Herb Brooks, too, hit the banquet circuit, at one point making 60 appearances in 90 days (for up to $5,000 per). Now he's coaching in Davos, Switzerland, but making plans to join the New York Rangers as coach in March. Hockey in Switzerland isn't what Brooks had expected. The Davos players hold regular 9-to-5 jobs, and they wouldn't stand for the conditioning program Brooks had planned. Further, they didn't like his weaving, puck-control system. They told him they weren't trying to beat the Russians, and could they please go back to the old way? Brooks agreed. "I'm tired of browbeating guys," he says. "If they don't want to play, there's nothing I'm going to do about it. But I don't ever want to forget Lake Placid, even if you can't just hang your hat on it. The barstools are full of guys living in the past."

Jim Craig now plays for the Boston Bruins. He resides a few minutes away from the house in which he grew up. He, too, has made a lot of personal appearances, and he got $35,000 for doing one commercial for Coca-Cola.

Craig is disillusioned—with the attitude of his teammates, the NHL game, fame, even affluence. "I've always wanted to make money, but since I've had it, I haven't felt any better," he says. "You can't meet anybody without being suspicious. Do they want to meet me, or Jim Craig the goalie, the Olympic hero? I've isolated myself. I'm going into a shell, and I'd like to break out of it." He can't go back to his old Boston University stomping ground, The Dugout. He doesn't feel comfortable going anywhere, so he stays in his apartment, alone. His Bruin teammates, a veteran lot, haven't accepted him with open arms, and his status was hardly improved when he took it upon himself to diagram the Olympic team's power play for the Bruins.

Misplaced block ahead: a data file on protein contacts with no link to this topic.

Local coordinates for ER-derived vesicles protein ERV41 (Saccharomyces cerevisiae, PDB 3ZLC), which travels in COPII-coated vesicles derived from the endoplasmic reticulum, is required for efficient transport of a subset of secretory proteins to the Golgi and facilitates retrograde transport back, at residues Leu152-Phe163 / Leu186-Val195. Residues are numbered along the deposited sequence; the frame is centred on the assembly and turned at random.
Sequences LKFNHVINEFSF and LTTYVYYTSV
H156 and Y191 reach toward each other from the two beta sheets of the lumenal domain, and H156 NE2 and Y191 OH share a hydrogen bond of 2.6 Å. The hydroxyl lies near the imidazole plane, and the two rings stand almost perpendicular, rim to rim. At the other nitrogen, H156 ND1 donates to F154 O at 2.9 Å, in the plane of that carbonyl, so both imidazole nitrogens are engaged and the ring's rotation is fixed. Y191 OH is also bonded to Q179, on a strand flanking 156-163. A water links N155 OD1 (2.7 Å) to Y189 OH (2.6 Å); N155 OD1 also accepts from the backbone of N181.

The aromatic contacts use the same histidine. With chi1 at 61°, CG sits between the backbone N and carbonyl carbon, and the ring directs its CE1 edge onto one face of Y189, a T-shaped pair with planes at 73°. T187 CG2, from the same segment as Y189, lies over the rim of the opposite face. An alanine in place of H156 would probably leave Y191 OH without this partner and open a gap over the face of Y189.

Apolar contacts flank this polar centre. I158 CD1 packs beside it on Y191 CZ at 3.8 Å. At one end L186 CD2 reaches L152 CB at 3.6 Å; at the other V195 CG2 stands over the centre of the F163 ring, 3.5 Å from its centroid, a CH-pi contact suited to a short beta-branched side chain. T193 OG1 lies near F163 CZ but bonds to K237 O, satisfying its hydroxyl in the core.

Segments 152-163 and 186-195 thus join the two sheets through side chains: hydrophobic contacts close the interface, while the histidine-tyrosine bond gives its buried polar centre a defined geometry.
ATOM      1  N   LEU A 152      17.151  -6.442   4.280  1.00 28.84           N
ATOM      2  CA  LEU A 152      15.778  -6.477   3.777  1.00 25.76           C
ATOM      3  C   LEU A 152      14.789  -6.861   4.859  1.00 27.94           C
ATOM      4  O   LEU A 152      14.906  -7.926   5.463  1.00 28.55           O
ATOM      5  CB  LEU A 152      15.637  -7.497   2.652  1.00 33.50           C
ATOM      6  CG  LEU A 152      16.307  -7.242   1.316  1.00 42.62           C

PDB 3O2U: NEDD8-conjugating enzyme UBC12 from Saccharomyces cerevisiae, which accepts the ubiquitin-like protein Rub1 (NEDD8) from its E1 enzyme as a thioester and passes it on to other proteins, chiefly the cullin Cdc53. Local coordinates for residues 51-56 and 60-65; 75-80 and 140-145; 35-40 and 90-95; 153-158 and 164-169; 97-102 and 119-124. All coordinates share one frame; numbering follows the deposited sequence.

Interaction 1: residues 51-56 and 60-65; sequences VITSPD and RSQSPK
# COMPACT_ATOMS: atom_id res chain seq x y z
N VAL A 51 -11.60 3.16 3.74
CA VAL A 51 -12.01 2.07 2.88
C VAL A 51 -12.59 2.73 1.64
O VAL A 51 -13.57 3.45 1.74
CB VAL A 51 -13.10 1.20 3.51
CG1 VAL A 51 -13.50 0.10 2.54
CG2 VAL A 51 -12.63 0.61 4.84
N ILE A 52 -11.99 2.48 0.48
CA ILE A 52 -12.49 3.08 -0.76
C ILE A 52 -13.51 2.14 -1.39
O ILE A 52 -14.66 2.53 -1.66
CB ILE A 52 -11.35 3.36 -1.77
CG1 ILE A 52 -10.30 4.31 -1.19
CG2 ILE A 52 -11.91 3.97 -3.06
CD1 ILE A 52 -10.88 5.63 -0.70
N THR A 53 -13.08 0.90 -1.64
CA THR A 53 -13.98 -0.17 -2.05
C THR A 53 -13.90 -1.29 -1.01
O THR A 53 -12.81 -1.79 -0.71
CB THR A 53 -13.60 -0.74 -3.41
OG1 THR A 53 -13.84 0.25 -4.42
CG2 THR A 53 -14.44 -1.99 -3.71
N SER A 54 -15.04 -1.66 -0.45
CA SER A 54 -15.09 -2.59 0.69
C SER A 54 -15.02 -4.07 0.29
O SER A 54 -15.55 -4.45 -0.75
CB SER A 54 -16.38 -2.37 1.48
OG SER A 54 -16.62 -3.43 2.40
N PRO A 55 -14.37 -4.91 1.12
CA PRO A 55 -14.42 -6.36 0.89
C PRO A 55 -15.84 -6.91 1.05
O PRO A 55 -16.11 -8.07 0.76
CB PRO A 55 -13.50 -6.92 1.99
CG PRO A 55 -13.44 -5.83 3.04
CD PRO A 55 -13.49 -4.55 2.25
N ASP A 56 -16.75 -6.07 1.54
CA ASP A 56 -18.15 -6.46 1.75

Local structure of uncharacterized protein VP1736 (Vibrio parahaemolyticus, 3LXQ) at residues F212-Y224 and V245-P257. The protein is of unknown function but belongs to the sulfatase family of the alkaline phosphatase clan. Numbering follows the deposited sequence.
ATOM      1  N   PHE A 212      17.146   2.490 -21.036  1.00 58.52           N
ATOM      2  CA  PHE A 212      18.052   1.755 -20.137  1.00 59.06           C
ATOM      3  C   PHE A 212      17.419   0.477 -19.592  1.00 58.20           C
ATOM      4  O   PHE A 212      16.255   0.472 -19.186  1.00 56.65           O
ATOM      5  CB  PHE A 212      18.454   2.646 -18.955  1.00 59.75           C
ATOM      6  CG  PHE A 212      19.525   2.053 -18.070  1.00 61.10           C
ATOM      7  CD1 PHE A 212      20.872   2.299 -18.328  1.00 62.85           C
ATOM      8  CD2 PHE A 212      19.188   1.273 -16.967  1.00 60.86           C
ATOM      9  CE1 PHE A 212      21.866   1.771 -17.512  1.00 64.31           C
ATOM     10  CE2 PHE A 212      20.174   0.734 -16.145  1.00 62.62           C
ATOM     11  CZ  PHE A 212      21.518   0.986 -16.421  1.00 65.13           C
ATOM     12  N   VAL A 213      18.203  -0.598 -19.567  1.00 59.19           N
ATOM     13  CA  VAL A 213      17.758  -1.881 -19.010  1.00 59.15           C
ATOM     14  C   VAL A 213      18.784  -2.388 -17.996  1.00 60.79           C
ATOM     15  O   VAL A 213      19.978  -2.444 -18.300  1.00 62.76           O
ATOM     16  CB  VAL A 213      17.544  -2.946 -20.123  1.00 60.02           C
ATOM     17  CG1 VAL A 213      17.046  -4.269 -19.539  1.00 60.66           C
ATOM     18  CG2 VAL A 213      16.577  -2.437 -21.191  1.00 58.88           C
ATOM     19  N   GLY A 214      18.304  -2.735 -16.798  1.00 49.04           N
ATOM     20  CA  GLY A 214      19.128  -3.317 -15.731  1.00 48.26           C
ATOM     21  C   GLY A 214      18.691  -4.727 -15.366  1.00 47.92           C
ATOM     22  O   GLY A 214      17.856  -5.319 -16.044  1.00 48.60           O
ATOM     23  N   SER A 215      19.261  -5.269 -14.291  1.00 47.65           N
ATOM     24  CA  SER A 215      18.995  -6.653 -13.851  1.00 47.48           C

"What am I?" he asks. "I'm not an Olympic goalie anymore. I'm not an NHL goalie yet. I'm a rookie. But I'm not treated like a rookie. What I'm trying to do is find myself. When I do that, then I'll be happy. It's like I've gone from a baby to adulthood. Where the hell's my childhood? I wish I could wake up one morning and not have the pressure squeezing in on me. It's been like that since the Olympics."